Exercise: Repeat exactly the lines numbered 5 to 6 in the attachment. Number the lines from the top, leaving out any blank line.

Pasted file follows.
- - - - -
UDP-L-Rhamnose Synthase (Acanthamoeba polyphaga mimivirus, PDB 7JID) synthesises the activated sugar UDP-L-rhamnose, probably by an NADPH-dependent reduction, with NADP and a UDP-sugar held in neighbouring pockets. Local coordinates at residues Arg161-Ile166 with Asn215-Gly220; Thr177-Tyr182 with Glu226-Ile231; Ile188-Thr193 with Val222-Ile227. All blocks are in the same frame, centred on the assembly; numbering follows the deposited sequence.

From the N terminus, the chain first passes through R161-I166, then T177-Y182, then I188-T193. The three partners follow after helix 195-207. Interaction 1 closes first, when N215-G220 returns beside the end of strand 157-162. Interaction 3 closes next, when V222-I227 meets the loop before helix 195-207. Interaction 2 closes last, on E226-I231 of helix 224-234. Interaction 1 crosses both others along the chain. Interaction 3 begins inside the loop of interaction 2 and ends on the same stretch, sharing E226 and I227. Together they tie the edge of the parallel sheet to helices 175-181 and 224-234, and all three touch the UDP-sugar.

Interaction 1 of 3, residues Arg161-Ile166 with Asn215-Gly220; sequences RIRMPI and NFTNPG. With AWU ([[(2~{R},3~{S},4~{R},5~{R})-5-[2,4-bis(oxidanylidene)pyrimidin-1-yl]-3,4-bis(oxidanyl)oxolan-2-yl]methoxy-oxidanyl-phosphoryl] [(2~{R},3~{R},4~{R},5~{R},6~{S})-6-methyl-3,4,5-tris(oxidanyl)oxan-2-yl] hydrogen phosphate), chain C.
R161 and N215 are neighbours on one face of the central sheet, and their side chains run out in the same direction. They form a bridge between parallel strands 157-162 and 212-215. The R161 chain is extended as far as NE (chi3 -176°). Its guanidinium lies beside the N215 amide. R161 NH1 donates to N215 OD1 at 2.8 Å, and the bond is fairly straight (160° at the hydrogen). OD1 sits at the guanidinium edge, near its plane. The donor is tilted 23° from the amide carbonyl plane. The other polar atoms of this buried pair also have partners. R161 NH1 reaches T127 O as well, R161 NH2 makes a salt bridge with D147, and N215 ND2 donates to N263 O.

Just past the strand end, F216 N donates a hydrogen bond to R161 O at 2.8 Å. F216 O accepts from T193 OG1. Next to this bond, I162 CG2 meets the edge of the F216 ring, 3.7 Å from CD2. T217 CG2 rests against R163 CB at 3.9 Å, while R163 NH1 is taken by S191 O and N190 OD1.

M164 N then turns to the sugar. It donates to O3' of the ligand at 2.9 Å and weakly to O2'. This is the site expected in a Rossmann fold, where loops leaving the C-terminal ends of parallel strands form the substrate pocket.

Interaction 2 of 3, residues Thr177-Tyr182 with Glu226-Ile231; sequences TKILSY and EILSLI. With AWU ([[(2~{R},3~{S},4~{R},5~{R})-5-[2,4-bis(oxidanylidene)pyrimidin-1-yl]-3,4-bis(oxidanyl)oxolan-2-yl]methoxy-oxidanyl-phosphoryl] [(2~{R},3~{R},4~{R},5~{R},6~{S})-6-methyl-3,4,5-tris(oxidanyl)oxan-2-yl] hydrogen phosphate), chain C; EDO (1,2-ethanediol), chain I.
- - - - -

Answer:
Just past the strand end, F216 N donates a hydrogen bond to R161 O at 2.8 Å. F216 O accepts from T193 OG1. Next to this bond, I162 CG2 meets the edge of the F216 ring, 3.7 Å from CD2. T217 CG2 rests against R163 CB at 3.9 Å, while R163 NH1 is taken by S191 O and N190 OD1.

M164 N then turns to the sugar. It donates to O3' of the ligand at 2.9 Å and weakly to O2'. This is the site expected in a Rossmann fold, where loops leaving the C-terminal ends of parallel strands form the substrate pocket.